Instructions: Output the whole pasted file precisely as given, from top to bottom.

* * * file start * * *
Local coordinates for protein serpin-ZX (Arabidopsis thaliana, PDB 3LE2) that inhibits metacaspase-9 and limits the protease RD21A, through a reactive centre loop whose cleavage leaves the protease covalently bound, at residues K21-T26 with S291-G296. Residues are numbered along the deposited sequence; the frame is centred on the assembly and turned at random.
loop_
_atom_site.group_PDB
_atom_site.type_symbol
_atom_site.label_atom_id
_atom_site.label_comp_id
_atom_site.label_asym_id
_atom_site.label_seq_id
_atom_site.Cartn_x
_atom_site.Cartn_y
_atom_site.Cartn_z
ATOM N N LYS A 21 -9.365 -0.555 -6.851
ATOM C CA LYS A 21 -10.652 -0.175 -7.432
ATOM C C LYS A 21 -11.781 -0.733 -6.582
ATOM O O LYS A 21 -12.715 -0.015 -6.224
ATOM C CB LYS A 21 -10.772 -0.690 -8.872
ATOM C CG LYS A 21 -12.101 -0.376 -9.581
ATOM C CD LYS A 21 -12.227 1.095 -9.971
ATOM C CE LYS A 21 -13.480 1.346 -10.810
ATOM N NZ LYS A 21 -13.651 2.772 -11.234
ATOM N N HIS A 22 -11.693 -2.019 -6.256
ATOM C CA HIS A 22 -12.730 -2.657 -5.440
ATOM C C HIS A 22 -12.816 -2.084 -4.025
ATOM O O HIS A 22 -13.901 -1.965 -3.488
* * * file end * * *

Local coordinates for protein serpin-ZX (Arabidopsis thaliana, PDB 3LE2) that inhibits metacaspase-9 and limits the protease RD21A, through a reactive centre loop whose cleavage leaves the protease covalently bound, at residues K21-T26 with S291-G296. Residues are numbered along the deposited sequence; the frame is centred on the assembly and turned at random.
loop_
_atom_site.group_PDB
_atom_site.type_symbol
_atom_site.label_atom_id
_atom_site.label_comp_id
_atom_site.label_asym_id
_atom_site.label_seq_id
_atom_site.Cartn_x
_atom_site.Cartn_y
_atom_site.Cartn_z
ATOM N N LYS A 21 -9.365 -0.555 -6.851
ATOM C CA LYS A 21 -10.652 -0.175 -7.432
ATOM C C LYS A 21 -11.781 -0.733 -6.582
ATOM O O LYS A 21 -12.715 -0.015 -6.224
ATOM C CB LYS A 21 -10.772 -0.690 -8.872
ATOM C CG LYS A 21 -12.101 -0.376 -9.581
ATOM C CD LYS A 21 -12.227 1.095 -9.971
ATOM C CE LYS A 21 -13.480 1.346 -10.810
ATOM N NZ LYS A 21 -13.651 2.772 -11.234
ATOM N N HIS A 22 -11.693 -2.019 -6.256
ATOM C CA HIS A 22 -12.730 -2.657 -5.440
ATOM C C HIS A 22 -12.816 -2.084 -4.025
ATOM O O HIS A 22 -13.901 -1.965 -3.488